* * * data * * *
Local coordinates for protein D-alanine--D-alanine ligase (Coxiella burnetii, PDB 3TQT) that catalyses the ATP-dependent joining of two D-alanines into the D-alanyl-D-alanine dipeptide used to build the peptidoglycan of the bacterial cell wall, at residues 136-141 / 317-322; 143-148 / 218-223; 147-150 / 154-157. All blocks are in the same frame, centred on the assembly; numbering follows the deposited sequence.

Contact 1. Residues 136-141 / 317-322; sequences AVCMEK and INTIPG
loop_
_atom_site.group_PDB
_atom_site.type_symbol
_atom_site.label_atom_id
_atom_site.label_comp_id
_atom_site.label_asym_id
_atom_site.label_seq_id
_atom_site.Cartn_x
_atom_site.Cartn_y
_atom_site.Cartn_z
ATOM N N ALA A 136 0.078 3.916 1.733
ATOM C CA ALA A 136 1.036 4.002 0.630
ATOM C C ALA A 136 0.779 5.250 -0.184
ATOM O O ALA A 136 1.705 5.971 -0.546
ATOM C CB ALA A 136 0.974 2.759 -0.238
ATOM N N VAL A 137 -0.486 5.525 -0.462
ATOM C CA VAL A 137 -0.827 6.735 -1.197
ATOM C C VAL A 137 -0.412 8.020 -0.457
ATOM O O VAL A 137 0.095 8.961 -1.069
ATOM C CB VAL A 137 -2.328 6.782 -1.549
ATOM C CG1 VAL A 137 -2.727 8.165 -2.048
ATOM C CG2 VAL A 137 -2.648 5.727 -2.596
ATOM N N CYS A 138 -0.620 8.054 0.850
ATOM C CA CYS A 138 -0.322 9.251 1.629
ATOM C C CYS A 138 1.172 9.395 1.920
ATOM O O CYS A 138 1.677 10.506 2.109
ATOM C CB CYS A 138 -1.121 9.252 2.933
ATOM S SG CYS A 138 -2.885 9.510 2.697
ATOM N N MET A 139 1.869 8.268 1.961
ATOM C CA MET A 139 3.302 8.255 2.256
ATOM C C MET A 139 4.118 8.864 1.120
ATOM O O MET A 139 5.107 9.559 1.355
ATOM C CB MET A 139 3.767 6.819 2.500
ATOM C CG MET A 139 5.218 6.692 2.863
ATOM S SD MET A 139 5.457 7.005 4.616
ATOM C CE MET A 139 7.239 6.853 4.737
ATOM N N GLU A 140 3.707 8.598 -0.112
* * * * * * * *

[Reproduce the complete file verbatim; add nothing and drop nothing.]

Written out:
Local coordinates for protein D-alanine--D-alanine ligase (Coxiella burnetii, PDB 3TQT) that catalyses the ATP-dependent joining of two D-alanines into the D-alanyl-D-alanine dipeptide used to build the peptidoglycan of the bacterial cell wall, at residues 136-141 / 317-322; 143-148 / 218-223; 147-150 / 154-157. All blocks are in the same frame, centred on the assembly; numbering follows the deposited sequence.

Contact 1. Residues 136-141 / 317-322; sequences AVCMEK and INTIPG
loop_
_atom_site.group_PDB
_atom_site.type_symbol
_atom_site.label_atom_id
_atom_site.label_comp_id
_atom_site.label_asym_id
_atom_site.label_seq_id
_atom_site.Cartn_x
_atom_site.Cartn_y
_atom_site.Cartn_z
ATOM N N ALA A 136 0.078 3.916 1.733
ATOM C CA ALA A 136 1.036 4.002 0.630
ATOM C C ALA A 136 0.779 5.250 -0.184
ATOM O O ALA A 136 1.705 5.971 -0.546
ATOM C CB ALA A 136 0.974 2.759 -0.238
ATOM N N VAL A 137 -0.486 5.525 -0.462
ATOM C CA VAL A 137 -0.827 6.735 -1.197
ATOM C C VAL A 137 -0.412 8.020 -0.457
ATOM O O VAL A 137 0.095 8.961 -1.069
ATOM C CB VAL A 137 -2.328 6.782 -1.549
ATOM C CG1 VAL A 137 -2.727 8.165 -2.048
ATOM C CG2 VAL A 137 -2.648 5.727 -2.596
ATOM N N CYS A 138 -0.620 8.054 0.850
ATOM C CA CYS A 138 -0.322 9.251 1.629
ATOM C C CYS A 138 1.172 9.395 1.920
ATOM O O CYS A 138 1.677 10.506 2.109
ATOM C CB CYS A 138 -1.121 9.252 2.933
ATOM S SG CYS A 138 -2.885 9.510 2.697
ATOM N N MET A 139 1.869 8.268 1.961
ATOM C CA MET A 139 3.302 8.255 2.256
ATOM C C MET A 139 4.118 8.864 1.120
ATOM O O MET A 139 5.107 9.559 1.355
ATOM C CB MET A 139 3.767 6.819 2.500
ATOM C CG MET A 139 5.218 6.692 2.863
ATOM S SD MET A 139 5.457 7.005 4.616
ATOM C CE MET A 139 7.239 6.853 4.737
ATOM N N GLU A 140 3.707 8.598 -0.112